LOS ANGELES (Reuters) – NASA’s Mars science rover Perseverance has collected and stashed away the first of numerous mineral samples that the U.S. space agency hopes to retrieve from the surface of the Red Planet for analysis on Earth.
Tools attached to Perseverance and operated by mission specialists from NASA’s Jet Propulsion Laboratory (JPL) near Los Angeles drilled a rock core slightly thicker than a pencil from an ancient Martian lake bed, then hermetically sealed it in a titanium specimen tube inside the rover.
The feat, accomplished on Sept. 1 and publicly confirmed by NASA late on Monday, marked the first such mineral sample obtained from the surface of another planet, according to the space agency.
NASA chief and former astronaut Bill Nelson hailed it as “a momentous achievement.”
The space agency plans to collect as many as 43 mineral samples over the next few months from the floor of Jerezo Crater, a wide basin where scientists think water flowed and microbial life may have flourished billions of years ago.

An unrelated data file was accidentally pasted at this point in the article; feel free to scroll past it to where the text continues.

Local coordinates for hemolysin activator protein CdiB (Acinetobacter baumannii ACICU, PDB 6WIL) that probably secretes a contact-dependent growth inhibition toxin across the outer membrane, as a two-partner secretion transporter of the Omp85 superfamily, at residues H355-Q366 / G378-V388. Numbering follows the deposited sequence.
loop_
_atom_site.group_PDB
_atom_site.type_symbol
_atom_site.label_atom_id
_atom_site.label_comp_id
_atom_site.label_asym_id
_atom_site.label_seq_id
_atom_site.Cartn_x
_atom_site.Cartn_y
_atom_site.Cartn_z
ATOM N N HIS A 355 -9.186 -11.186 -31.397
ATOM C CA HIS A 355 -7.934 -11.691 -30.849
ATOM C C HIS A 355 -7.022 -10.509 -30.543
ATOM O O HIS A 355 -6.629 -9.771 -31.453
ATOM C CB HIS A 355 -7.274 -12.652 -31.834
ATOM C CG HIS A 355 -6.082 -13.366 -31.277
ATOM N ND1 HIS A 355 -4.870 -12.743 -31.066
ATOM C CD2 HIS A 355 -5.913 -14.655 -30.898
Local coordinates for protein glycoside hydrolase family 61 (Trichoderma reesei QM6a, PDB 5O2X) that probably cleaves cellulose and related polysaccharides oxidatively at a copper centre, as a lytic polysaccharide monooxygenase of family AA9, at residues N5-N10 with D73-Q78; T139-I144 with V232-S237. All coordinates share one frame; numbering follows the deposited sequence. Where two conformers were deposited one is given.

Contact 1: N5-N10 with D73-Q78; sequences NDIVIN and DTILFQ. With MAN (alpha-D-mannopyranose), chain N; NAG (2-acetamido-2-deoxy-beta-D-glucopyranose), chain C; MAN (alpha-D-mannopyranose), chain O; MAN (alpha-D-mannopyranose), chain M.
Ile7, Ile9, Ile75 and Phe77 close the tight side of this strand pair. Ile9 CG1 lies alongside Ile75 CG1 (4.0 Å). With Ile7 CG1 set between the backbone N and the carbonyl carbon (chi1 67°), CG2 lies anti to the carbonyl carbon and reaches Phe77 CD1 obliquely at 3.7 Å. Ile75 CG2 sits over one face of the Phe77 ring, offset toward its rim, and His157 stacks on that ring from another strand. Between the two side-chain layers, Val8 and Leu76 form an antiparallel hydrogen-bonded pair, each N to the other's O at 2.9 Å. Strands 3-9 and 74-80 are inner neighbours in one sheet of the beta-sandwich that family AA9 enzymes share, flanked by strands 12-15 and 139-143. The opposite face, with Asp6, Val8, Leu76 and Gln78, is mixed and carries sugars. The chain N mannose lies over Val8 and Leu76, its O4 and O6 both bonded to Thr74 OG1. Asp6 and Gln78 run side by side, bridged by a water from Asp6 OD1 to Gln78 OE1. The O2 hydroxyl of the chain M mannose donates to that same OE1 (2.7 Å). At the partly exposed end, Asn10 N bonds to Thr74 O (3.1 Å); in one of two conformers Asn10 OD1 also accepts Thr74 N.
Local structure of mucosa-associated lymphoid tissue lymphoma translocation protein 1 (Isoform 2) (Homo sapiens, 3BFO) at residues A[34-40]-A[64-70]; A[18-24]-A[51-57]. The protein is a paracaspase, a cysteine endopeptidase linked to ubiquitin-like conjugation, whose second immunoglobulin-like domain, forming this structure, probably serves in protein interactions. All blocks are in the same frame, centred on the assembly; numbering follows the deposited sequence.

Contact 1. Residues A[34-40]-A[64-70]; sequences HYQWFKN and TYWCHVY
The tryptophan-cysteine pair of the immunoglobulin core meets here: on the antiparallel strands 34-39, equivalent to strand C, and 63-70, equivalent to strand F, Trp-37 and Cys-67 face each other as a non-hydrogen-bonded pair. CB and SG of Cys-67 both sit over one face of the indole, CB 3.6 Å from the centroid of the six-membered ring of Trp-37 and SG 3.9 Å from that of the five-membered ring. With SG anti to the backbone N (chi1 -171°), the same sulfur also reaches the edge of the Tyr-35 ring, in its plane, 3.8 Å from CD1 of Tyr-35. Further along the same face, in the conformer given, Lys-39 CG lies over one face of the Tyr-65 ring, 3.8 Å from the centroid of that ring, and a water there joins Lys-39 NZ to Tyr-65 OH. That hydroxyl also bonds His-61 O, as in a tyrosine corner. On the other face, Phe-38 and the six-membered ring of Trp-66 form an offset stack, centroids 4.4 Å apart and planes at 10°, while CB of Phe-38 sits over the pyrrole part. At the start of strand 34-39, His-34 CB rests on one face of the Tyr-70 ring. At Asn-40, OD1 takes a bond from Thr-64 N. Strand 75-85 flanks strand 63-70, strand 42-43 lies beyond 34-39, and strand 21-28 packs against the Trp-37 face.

The six-wheeled, SUV-sized vehicle is also expected to explore walls of sediment deposited at the foot of a remnant river delta once etched into a corner of the crater and considered a prime spot for study.
Mineral collection is the heart of the $2.7 billion Perseverance project.
Two future missions to Mars, to be jointly conducted by NASA and the European Space Agency, are planned to retrieve those specimens in the next decade and return them to Earth, where astrobiologists will examine them for signs of tiny fossilized organisms.
Such fossils would represent the first conclusive proof that life has ever existed beyond Earth.
Perseverance, the fifth and by far most sophisticated rover NASA has sent to Mars since its first, Sojourner, arrived in 1997, landed in Jerezo Crater in February after a 293 million-mile flight from Earth.
Success of the first sample collection, taken from a flat, briefcase-sized rock using the rotary-percussive drill at the end of Perseverance’s robotic arm, was verified through imagery taken by the rover’s cameras as the sample was measured, cataloged and stored, NASA said.
The rover’s sampling and caching system, consisting of more than 3,000 parts, was described by JPL’s interim director, Larry James, as “the most complex mechanism ever sent into space.”
(Reporting by Steve Gorman in Los Angeles. Editing by Gerry Doyle)
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